Who is in the Classroom?

Written by Åke Sjöberg, Eva Weinmayr, Flo*Souad Benaddi, Kolbrun Inga Söring

  • pronoun
  • inclusive classroom
  • ability
  • assumptions
  • trans\*
  • pedagogy
  • activism

“When those who have the power to name and to socially construct reality choose not to see you or hear you… when someone with the authority of a teacher, say, describes the world and you are not in it, there is a moment of psychic disequilibrium, as if you looked in the mirror and saw nothing. It takes some strength of soul — and not just individual strength, but collective understanding — to resist this void, this non-being, into which you are thrust, and to stand up, demanding to be seen and heard.”

Adrienne Rich, Blood, Bread, and Poetry: Selected Prose, 1979-1985

Intro

This text’s purpose is creating understanding for people who don’t necessarily fit into the normalised world of a classroom It aims to generate literacy on the issues faced by transgender and gender non-conforming students and staff in educational settings. We observe a lack of such knowledge in the European higher education institutions of which we are (or were) part. We also identify a lack of staff that are gender diverse (or feel confident being identified as gender diverse), which would enable students to recognise themselves and be inspired.

This text is for people who are curious about inclusive classrooms. It is written for those who are already allies and for those who wish to become allies, who seek to educate themselves and need resources in order to educate others. In short it is addressed to students, teachers, administrators, cleaners, technicians and managers alike, at all those who together build institutions. The text is collectively written and edited by the “Who is in the classroom?” working group, in the framework of the collective research and study programme “Teaching To Transgress Toolbox”.1

In the following, we will share contexts, experiments, discussions, as well as hands-on guidance material. This includes how to introduce and instigate pronoun and access go-rounds in classrooms, which ensure everybody present is seen and supported in their needs. In this research we focus particularly on the needs of people that are atypical, those of trans*persons and people with mental health problems or visible and invisible impairments.2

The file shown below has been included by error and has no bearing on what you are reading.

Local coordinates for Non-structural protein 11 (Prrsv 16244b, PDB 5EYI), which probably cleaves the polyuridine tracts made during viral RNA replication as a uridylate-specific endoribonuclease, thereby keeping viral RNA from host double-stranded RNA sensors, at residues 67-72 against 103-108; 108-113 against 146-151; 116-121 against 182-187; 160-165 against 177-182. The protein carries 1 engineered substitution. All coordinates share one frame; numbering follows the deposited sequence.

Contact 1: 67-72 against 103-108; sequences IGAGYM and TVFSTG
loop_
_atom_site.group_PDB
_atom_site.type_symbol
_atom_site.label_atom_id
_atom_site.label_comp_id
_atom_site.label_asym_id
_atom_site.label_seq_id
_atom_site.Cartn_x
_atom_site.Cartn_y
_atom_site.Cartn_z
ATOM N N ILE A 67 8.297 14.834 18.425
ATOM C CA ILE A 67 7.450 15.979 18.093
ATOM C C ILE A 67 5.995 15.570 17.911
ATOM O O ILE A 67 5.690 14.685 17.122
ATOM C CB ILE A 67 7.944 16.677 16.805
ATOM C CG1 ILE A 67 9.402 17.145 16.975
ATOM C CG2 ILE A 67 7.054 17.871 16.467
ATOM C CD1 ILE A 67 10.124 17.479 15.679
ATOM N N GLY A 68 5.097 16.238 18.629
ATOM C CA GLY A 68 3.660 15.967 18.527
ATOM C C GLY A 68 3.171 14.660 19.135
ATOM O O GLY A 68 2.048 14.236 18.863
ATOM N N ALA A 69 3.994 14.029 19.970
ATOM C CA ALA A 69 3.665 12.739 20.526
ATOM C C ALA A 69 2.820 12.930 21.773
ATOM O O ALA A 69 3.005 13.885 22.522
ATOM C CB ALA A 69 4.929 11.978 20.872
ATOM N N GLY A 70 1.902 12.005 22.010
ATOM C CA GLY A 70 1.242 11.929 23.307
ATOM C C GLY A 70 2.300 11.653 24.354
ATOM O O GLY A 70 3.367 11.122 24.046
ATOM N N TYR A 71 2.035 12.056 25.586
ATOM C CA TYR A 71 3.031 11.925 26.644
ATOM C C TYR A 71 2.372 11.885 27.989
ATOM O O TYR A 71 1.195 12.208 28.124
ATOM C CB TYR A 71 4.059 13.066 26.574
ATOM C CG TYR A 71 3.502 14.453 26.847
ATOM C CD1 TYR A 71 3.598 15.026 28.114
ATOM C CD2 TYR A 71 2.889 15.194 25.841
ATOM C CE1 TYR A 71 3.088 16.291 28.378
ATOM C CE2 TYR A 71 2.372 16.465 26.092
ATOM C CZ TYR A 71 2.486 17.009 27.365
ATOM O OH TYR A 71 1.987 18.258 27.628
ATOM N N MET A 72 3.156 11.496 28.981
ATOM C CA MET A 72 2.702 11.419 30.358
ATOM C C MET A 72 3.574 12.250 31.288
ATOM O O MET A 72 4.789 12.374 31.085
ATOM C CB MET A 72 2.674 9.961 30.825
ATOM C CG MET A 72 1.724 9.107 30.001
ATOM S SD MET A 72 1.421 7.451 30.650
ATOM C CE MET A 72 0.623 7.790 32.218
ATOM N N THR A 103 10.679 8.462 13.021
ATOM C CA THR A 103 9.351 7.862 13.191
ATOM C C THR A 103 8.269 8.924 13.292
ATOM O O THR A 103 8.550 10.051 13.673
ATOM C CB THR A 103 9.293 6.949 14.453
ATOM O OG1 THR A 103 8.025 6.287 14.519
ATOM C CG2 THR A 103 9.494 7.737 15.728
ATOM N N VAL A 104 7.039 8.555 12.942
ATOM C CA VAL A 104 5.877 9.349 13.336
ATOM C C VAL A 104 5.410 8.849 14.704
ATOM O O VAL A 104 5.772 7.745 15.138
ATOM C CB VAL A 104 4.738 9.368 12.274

As a multilingual (Swedish, French, German, English) working group, we chose to write our reflections in English, whereas the hands-on guidance material, the handout, is translated into Swedish and French in order to be downloaded, printed and used in local contexts. Some of the experiences, proposals and recommendations are linked to specific contexts, but they are adaptable. We acknowledge that sometimes trans*rights or disability rights are not understood as urgent, yet we try to provide guidance in these cases.

A photograph of a hand holding the printed zine *Pronoun Go-Round Guide*.

Our methods

Our research methods for this piece vary: we have drawn on our own experiences in a range of places (supportive activist contexts). We experimented hands-on with facilitating and participating in go-rounds during the first TTTT workshop week “How to say it” in Brussels (January 2020). We followed the debate between Dean Spade and Jen Manion about the advantages and disadvantages of doing pronoun go-rounds 9 and we consulted the vast range of material available such as manuals and guides (see “resource library”).

We connected to friends and people who do not identify with the pronoun they were assigned at birth. We reached out to networks with experience of trans* practices and of changing pronouns, as well as to people with access needs and/or mental health problems. With some of them we recorded conversations that significantly helped us to understand the complexities and to gain practical knowledge on what might work and what might be problematic when teachers do go-rounds in their classrooms.10 You’ll find snippets of the recorded conversations inserted in the following text. We have edited some of the interviews for you to listen and watch in their entirety. Others are not published at the request of the interviewees.

Important to keep in mind: tools are situated

With the TTTT programme we are trying to create accessible knowledge and resources to practice critical pedagogy in the arts. Our aim is to develop tools for dealing with complex and conflicted situations and with the structural problems of the educational institutions of which we are part, be it as students, teachers or administrators.